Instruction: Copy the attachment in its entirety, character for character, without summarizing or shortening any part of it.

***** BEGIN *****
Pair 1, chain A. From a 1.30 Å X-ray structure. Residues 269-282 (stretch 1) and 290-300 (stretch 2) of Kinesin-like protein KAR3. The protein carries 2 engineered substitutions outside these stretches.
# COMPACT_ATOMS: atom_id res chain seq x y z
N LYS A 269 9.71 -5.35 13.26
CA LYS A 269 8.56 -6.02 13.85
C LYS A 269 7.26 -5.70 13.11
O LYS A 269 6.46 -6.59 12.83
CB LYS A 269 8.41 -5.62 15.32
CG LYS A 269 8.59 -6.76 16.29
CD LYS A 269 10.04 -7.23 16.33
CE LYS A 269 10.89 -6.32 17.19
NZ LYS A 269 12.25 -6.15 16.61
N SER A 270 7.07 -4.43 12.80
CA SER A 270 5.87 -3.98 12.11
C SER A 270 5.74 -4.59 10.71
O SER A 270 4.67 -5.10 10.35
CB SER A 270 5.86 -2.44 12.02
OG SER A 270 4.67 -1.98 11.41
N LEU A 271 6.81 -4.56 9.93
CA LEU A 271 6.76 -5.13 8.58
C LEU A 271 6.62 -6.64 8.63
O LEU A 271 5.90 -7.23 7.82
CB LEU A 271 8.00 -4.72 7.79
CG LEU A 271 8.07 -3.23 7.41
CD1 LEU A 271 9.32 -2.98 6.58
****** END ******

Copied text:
Pair 1, chain A. From a 1.30 Å X-ray structure. Residues 269-282 (stretch 1) and 290-300 (stretch 2) of Kinesin-like protein KAR3. The protein carries 2 engineered substitutions outside these stretches.
# COMPACT_ATOMS: atom_id res chain seq x y z
N LYS A 269 9.71 -5.35 13.26
CA LYS A 269 8.56 -6.02 13.85
C LYS A 269 7.26 -5.70 13.11
O LYS A 269 6.46 -6.59 12.83
CB LYS A 269 8.41 -5.62 15.32
CG LYS A 269 8.59 -6.76 16.29
CD LYS A 269 10.04 -7.23 16.33
CE LYS A 269 10.89 -6.32 17.19
NZ LYS A 269 12.25 -6.15 16.61
N SER A 270 7.07 -4.43 12.80
CA SER A 270 5.87 -3.98 12.11
C SER A 270 5.74 -4.59 10.71
O SER A 270 4.67 -5.10 10.35
CB SER A 270 5.86 -2.44 12.02
OG SER A 270 4.67 -1.98 11.41
N LEU A 271 6.81 -4.56 9.93
CA LEU A 271 6.76 -5.13 8.58
C LEU A 271 6.62 -6.64 8.63
O LEU A 271 5.90 -7.23 7.82
CB LEU A 271 8.00 -4.72 7.79
CG LEU A 271 8.07 -3.23 7.41
CD1 LEU A 271 9.32 -2.98 6.58